Published online by Cambridge University Press: 14 April 2020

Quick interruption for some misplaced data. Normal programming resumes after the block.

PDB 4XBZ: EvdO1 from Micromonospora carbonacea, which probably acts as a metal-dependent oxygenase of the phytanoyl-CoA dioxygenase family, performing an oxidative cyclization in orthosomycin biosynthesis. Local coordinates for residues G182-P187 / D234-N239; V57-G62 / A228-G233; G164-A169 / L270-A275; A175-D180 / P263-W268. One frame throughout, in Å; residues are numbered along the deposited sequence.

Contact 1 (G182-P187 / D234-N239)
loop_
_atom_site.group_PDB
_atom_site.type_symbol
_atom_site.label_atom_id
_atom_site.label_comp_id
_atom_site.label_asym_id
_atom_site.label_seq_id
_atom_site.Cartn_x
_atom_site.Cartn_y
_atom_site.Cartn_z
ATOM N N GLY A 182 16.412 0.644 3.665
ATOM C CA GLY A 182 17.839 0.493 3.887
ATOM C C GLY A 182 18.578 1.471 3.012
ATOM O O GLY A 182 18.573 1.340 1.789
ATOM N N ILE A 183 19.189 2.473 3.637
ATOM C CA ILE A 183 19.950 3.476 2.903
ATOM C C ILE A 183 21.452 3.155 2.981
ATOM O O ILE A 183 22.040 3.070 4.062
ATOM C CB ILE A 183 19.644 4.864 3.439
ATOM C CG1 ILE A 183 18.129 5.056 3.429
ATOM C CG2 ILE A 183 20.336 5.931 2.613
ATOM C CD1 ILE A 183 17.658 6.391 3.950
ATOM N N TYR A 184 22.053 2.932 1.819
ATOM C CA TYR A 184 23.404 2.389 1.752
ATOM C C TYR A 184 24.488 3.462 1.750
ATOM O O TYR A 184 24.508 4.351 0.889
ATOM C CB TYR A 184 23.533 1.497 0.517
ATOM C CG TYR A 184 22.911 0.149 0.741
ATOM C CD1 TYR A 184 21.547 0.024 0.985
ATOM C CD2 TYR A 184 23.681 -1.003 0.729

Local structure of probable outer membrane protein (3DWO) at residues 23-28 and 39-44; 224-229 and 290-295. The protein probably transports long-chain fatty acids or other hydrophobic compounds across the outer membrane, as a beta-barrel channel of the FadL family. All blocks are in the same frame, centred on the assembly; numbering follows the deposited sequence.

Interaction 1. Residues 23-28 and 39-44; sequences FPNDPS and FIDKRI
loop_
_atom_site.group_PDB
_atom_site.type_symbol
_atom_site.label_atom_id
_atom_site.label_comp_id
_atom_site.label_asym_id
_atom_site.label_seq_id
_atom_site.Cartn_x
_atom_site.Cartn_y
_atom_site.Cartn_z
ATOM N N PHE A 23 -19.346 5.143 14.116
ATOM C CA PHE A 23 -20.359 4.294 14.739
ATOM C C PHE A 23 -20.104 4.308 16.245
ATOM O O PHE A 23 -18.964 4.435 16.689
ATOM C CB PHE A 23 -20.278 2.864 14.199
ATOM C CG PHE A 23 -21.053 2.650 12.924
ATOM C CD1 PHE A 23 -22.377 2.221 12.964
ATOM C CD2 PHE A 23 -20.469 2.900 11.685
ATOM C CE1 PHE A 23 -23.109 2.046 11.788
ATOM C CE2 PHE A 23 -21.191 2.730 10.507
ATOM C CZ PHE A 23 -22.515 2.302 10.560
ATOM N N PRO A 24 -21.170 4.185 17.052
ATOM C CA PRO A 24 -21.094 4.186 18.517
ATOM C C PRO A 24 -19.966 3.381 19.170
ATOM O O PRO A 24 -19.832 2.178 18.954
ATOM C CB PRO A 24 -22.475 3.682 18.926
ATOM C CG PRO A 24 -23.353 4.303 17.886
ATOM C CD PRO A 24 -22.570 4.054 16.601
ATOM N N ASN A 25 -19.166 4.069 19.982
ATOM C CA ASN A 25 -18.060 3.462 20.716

Information on donkey sperm bioenergetics, kinetics and oxidative status is scarce even though crucial for development of reproductive technologies and germplasm conservation. For these reasons, it is interesting to monitor sperm kinetics, bioenergetics, and oxidative status during sperm storage at +4°C and with several sperm extenders and concentrations. Donkey semen was collected from three jackasses, three times each. It was diluted with four extenders (Kenney, Equiplus, INRA96 or Hippex), set at three sperm concentrations (30, 50 or 70 × 106 spermatozoa/ml) and evaluated for its functionality after 0, 3, 24, 48 and 72 h storage at +4°C. Sperm kinetics was analyzed by Sperm Computer Analysis; sperm bioenergetics was assessed by mitochondrial membrane potential (MMP); sperm oxidative status was evaluated by lipid peroxidation (LPO), anti-LPO potential and nitroblue tetrazolium (NBT) assays. Incubation produced a progressive (P < 0.01) decline in sperm kinetics and MMP, whereas parameters related to oxidative status either increased (LPO, NBT) or decreased (anti-LPO). The anti-LPO potential was the index better related to sperm motility and kinetics. Extenders proved to be differently (P < 0.01) effective in preserving sperm kinetics, MMP, and oxidative status. The concentration of 30 × 106 spermatozoa/ml provided an optimum preservation of sperm functions. Significant correlations emerged between most parameters examined. This study identified reference criteria for storing donkey spermatozoa at +4°C. A low sperm concentration together with a proper extender are crucial requirements for optimum sperm cryopreservation efficiency. Field trials are, however, required to validate these findings, making them operational in practice.